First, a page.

Courtesy of Amazon, the book was with me before the bottle was empty and I enjoyed them both together. A bottle and the book would make a good present don't you think?
That is if you can find a bottle. I've bought up the stock. (Only kidding, though I have ordered 12bottles.) Other wines are made under the label Clos d'Yvigne of course, and I'm looking forward to trying some of them.
You might enjoy this article about Patricia Atkinson, although it is more than a decade old.
I know a little more than I did about wine, but that little has increased my enjoyment of it a lot.
PS I applied the 'does it spark joy' test (see previous posts) to this piece of linen fabric, and do you know, I love that simple bit of cloth.
Funny what you love, isn't it!
Do you like chestnuts?
Out here in the sticks we have no landline phone, broadband is erratic - now you have it now you don't - and to get a mobile signal I have to go down the village to the end of the jetty, when the tide is out! But hey, the weather is fabulous.
BT have been making promises for three days now...
Mireille Guiliano's book French Women Don't Don't Get Fat has gone to the top of my favourite foodbook list because it is different and the most fun. See the list here. And for more Simply Eat posts check out March 2010 if you have time.
I am currently 'finding a new equilibrium', 'cultivating a new intuition' and 'manipulating how the five senses are meeting in what is put before me'
I told you it was different!
Do you have a favourite book about food? (Not necessarily a cookbook.)
To make you smile - spotted by my husband in York - a sign in a shop window which read
Everything Full Price! Today Only!
EXTRA! in case I can't post tomorrow...Have you seen this? Sounds like truly sustainable energy. Quite exciting.
Here are some of the reasons why I like this book.
Firstly it is because it is as much about Joie de vivre and about it's subtitle The Secret of Eating for Pleasure as it is about staying slim (Clever commercial title though!)
Secondly because I've lost a few pounds while having chocolate, wine and delicious meals since I bought the book a couple of weeks ago!
Thirdly because, to my surprise, it has got me interested in cooking again.
Here are some quotes I like, and have copied into my notebook where for three weeks I'm recording what I'm eating:-
Learn to say no with an eye to saying yes to something else.
A balanced and time-tested relation to food and life.
Be the master of both your willpower and your pleasures
Quality over quantity.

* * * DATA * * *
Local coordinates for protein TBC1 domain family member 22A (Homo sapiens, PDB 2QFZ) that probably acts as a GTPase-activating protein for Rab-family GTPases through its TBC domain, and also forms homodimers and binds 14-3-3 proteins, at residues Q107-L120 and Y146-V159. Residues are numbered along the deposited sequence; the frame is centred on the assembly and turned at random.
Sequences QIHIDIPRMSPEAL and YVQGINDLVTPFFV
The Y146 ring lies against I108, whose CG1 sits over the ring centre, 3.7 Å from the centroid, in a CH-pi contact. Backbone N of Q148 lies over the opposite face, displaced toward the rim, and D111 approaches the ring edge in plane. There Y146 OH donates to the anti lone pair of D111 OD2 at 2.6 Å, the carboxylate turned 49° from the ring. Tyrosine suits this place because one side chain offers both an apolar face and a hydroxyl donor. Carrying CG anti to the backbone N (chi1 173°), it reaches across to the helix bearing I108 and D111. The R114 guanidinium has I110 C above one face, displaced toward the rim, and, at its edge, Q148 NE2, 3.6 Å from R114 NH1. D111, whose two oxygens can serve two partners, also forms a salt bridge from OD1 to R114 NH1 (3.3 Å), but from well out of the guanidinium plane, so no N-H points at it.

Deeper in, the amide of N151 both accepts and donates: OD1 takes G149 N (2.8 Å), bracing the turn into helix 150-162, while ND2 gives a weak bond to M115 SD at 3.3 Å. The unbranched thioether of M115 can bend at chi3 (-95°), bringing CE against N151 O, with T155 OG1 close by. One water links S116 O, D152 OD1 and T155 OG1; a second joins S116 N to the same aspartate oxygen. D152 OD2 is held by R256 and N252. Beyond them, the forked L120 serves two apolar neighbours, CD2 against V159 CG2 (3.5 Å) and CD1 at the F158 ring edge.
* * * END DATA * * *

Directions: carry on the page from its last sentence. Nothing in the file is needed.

Treat every meal as something special.
More tomorrow (broadband problems permitting!)
The chocolaterie are Caramiche and they do mail order....
And the influence for the amazing restraint on my part is from my new favourite book French Women Don't Get Fat. Have you read it yet?
Some interesting comment on social media here and here (thank you Julia). I laughed when Bruce Feiler wrote that he sent a tweet 'Then I waited for the love'. I also laughed at the cartoon of the man arriving home from work to be met at the door by his partner, hand on hip, saying 'What do you mean what kind of day have I had, haven't you read my blog?'
The thing is not to take it all too seriously I think!
Keeping it light then -
You may remember these..
which tonight became these. Poached in water, lemon juice and sugar which was then reduced to make a syrup and served with lazy chocolate sauce (a Mars bar melted with a couple of teaspoons of milk.)
It's not difficult to set a romantic dinner table. It took about four minutes..
to bring all the flowers from around the house and put them all on the table together and light some candles.
Of course he knows that I'm trying to sweeten him up before we start throwing things out of that shed, and he knows that I know that he knows....
I'd do the table like this if the notion took me, even if I was eating alone....I love it, it smells and looks delicious and helps me relax after a long gardening day....I feel treated! How do you treat yourself?
And by the way, do you have any clue as to what it is about men and sheds?
Thank you for your helpful comments yesterday on using a pedometer.
I agree 10,000 is a lot Elaine! Doing a little research tonight I read that 6,000 steps a day is a good target for health, and 10,000 for weight loss.
Liz, I've signed up for a 10k charity walk in May - I've a way to go!
I am wearing mine attached to my belt all day, Cath, and am shocked at how sedentary I am. Also I think your pedometer is more sophisticated than mine. Looking at all the different kinds, ranging in price from 66p to £138.06 (mine was £4.99) I see you can measure just about everything, calories consumed, heart rate, glucose levels...
I will definitely adopt Swissrose's idea and measure our favourite walks in steps. The forest walk I showed you yesterday is only 2,538 steps. I thought it would be much more.
Today I walked 7,276 - a record!
Yesterday I made these lemon primrose cakes, so I needed those extra steps.
Fortunately the family came and helped eat them all....
They are only in the bowls for the photgraphs!
I envy people who can have sweets sitting around looking pretty, in jars and bowls.
Audrey Hepburn ate, we are told, one chocolate a day! One, and then stopped.
I rarely have chocolates, but when I do I scoff them straight from the box I'm afraid, and after all my talk of chocolate yesterday I just had to go and buy some...
Can you resist?
An artist seeking a simpler life - (but not too simple!)